It’s that time of year again.Time to celebrate the holidays with friends and family and time for IT prognosticators to prognosticate. Will 2017 be the year software-defined networking finally becomes mainstream? Will cloud sales overtake on-premises hardware sales? Or will a new technology be developed that no one predicted but completely changes the way we interact with our world? I don’t know what will happen next year, but I do know there will be change, because change is a constant in IT.
I know you’re thinking this is just another article about embracing change. You're right, but I'm not talking about change that will see your job eliminated by some new technology. Instead, I’m talking about cultural change. For example, consider the COBOL programmer. My recent search on indeed.com for COBOL programmers found 1,637 entries. If you were to ask me in 1996 if COBOL jobs would still be available in 2016, I would have said no way. But, clearly there is still a market for technologies that have long been considered dead.
However, this doesn't mean the COBOL programmer's job hasn't changed. Regardless of your technological expertise, the way we interact in our day-to-day lives changes. Co-workers retire, new professionals enter the work place, tools change, collaboration technologies adapt, and so on. And that is the essence of cultural change. For COBOL programmers who started their career in 1989, the programing language hasn’t changed much, but their interaction with the language sure has.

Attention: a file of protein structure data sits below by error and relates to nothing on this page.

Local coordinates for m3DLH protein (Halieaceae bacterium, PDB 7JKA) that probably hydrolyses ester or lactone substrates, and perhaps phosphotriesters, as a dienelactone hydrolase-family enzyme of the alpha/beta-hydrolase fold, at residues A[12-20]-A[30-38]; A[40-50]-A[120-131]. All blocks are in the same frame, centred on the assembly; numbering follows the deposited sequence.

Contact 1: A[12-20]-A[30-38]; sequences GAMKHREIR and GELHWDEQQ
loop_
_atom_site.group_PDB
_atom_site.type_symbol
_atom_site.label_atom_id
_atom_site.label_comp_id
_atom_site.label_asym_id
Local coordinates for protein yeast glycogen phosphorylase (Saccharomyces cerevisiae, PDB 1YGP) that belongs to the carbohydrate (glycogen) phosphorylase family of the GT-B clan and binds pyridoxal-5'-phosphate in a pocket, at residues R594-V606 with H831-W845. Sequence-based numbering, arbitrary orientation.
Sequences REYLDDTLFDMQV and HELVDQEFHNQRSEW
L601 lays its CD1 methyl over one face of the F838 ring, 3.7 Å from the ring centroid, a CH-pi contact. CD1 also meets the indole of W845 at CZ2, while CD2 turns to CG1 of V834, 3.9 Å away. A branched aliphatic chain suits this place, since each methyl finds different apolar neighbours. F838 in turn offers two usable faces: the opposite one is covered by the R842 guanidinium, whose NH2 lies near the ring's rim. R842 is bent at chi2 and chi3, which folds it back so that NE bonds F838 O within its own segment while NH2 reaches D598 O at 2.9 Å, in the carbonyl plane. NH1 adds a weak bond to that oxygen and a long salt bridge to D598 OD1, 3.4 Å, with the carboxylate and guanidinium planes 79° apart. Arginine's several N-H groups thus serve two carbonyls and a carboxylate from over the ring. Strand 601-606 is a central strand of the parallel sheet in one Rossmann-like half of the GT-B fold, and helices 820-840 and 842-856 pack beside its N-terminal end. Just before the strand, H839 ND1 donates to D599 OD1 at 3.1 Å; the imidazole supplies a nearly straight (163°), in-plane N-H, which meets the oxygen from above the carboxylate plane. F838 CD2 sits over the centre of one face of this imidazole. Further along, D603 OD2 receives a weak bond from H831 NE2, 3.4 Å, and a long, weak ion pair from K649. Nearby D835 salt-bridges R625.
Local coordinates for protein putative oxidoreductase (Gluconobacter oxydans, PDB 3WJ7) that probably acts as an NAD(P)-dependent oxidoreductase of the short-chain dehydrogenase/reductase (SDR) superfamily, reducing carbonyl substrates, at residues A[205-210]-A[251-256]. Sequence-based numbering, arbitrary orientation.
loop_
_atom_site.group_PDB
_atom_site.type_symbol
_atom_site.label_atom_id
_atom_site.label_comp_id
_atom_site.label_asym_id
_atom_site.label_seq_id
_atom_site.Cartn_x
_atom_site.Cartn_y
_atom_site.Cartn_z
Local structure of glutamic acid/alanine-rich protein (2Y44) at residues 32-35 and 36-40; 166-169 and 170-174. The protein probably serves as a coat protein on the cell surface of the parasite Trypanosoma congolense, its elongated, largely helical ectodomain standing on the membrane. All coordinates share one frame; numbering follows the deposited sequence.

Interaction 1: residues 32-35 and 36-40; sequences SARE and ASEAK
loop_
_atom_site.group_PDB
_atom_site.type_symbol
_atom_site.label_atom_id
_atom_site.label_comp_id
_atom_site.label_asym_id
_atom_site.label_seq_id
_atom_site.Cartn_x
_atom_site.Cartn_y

Mainframes have given way to client/server and cloud. The internet has gone from a curiosity to pervasive and essential. Terminal emulation has given way to smartphones and laptops. Email exploded onto the scene, and now social-centric applications like Slack and Spark are starting to replace it. Voice calls have given way to text and video conferencing. Not to mention Gen Xers and Millennials have entered the job market. I could go on and on, but as you can see, COBOL programmers didn’t have to survive the death of their technological career, but they did have to adapt to a lot of cultural change.
What can IT professionals do to survive this change? Learn from everyone. I often hear IT pros say they do things a certain way because that's how they were taught. This is probably a good thing if the method is 100% perfect. However, perfection rarely occurs; constant incremental improvements are generally more common.
So, if you’re a network engineer, and a storage engineer makes a recommendation on how to improve network performance, be open to it. If you’re an application developer, and a network engineer suggests a way to improve application performance or security, consider it. You never know where the best idea for making that next improvement to your application, network, or system will come from.
Fail more often. Failing means you’re trying something new, and this usually means you are going to make a few mistakes. Moreover, we tend to learn a lot from our mistakes. As Teddy Roosevelt once said, “It is hard to fail, but it is worse never to have tried to succeed.” Learn a new application, try a new way to organize your e-mail or files. If you’re a network engineer, learn a bit of virtualization or if you’re a developer, learn how firewalls work.
The best part about technology is that there is always something new to learn -- and the worst part is there is always something new to learn. However, change in technology isn’t always because the technology changes; just as often, the people, process, and business requirements change. If you can keep an open mind and keep learning from others, you might just make a career of a “dead” technology like COBOL.